CES 2016: Virtual gaming practically stole the show

Virtuix Omni virtual gaming
By online Markerter Guru, Jason Fladlien

From wearables to full immersive technology suits and even human drones, play time was a massive focus.

Though virtual gaming has, until now, essentially been a type of technology that is featured in sci-fi movies, particularly when it comes to travel into the future, however, according to the CES 2016, it’s not only a tech that is already being developed but it is one that isn’t far from the reach of the everyday consumer.

The gaming experience is becoming far more immersive with virtual and augmented reality, among other tech.

There were a tremendous number of different immersive and virtual gaming technologies that were featured at the consumer electronics show (CES 2016), particularly near the end of the week, and their demos were blowing attendees away. From full suits that would allow you to step into the digital experience with your entire body, to wearable technology for children and even drones big enough for humans to sit inside, the gamer of the near future will not need to be satisfied with a television screen or monitor any longer.

Virtuix Omni virtual gamingSome of the top virtual gaming products demonstrated at CES 2016 clearly showed that the future is already here.

Crowds were swarmed around the Virtuix Omni demo, with a very realistic virtual reality suit first created in 2013 but that has now become a completely commercially ready product with a price tag of $699 for gamers ranging from about 5 to 6 feet in height and up to 285 pounds. It is made primarily of a harness-style suit with a base. That said, it doesn’t come with its own head display or controller, though it does support various options such as the HTC Vive and the Oculus Rift.

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For the under 5-feet crowd, Skechers has now released the Game Kick 2 Skechers Game Kick 2 virtual gaming wearable technologyshoe that is actually a gaming controller in the form of a wearable technology shoe. Not yet available for adults, these wearables can be used as wireless controllers for gaming consoles, with buttons in the tongue and on the top of the foot of the shoe. It also offers a number of its own games using lights and sounds (which can be muted). They will be ready for sale in June and will retail for $65.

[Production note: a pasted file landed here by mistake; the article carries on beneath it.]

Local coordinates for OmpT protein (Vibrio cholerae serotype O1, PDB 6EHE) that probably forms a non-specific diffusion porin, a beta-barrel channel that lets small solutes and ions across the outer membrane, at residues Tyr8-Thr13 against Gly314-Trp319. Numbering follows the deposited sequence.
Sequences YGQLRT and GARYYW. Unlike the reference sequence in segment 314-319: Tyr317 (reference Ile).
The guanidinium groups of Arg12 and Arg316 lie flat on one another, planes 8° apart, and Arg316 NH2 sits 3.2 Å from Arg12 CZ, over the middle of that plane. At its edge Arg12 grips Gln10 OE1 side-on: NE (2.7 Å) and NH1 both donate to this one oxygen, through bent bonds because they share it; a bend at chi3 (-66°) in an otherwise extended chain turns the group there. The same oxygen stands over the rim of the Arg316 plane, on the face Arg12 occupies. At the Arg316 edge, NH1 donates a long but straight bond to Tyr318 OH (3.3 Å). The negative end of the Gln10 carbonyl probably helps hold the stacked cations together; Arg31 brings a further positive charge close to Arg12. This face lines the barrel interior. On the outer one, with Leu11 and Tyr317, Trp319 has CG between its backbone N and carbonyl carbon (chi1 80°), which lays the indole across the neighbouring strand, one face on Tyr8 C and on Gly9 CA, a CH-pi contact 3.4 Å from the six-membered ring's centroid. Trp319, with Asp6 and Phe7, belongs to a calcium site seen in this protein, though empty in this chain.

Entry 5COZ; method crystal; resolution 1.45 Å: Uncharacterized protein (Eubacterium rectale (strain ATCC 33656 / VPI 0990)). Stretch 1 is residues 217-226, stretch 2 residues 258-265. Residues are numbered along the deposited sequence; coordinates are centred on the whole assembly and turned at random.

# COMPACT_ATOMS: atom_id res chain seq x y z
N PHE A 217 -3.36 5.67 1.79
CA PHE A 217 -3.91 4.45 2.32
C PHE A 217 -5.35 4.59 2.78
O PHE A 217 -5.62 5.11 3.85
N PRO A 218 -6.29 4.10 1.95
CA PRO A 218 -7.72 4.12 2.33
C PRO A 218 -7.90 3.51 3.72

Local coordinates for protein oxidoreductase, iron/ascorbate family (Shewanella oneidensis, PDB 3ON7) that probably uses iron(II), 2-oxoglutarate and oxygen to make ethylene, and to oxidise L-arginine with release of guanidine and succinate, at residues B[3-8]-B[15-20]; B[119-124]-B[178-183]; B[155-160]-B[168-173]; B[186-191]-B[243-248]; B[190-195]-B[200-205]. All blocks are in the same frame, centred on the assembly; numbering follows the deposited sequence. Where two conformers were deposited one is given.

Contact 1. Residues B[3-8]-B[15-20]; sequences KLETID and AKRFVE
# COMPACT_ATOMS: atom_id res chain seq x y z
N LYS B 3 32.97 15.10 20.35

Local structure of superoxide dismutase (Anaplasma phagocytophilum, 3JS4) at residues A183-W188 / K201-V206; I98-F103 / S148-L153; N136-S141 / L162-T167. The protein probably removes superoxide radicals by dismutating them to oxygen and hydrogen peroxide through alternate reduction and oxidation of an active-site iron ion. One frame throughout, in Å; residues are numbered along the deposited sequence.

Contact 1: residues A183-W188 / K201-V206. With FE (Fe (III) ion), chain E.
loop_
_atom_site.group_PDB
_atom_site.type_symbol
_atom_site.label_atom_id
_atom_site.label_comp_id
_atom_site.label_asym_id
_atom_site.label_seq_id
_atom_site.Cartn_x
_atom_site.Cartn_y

For those who want to climb right into the virtual gaming experience, the Ehang 184 swept CES 2016 attendees off their feet as a drone that is large enough for a person to sit inside. The Ehang 184 PFV human passenger dronefirst passenger-ready drone (also known as a PFV – personal flying vehicle), the Ehang 184 uses eight rotors on four corners of the drone, with 142 horsepower, to fly up to 11,000 feet at a speed of 62 miles per hour. Currently, it is illegal to operate in the United States until it receives adequate testing and approval by the Federal Aviation Administration (FAA) but this prototype did offer a fascinating glimpse into what future tech could have to offer for convenient transportation and fully immersive airborne experience previously seen only through a GoPro or other mobile technology camera.

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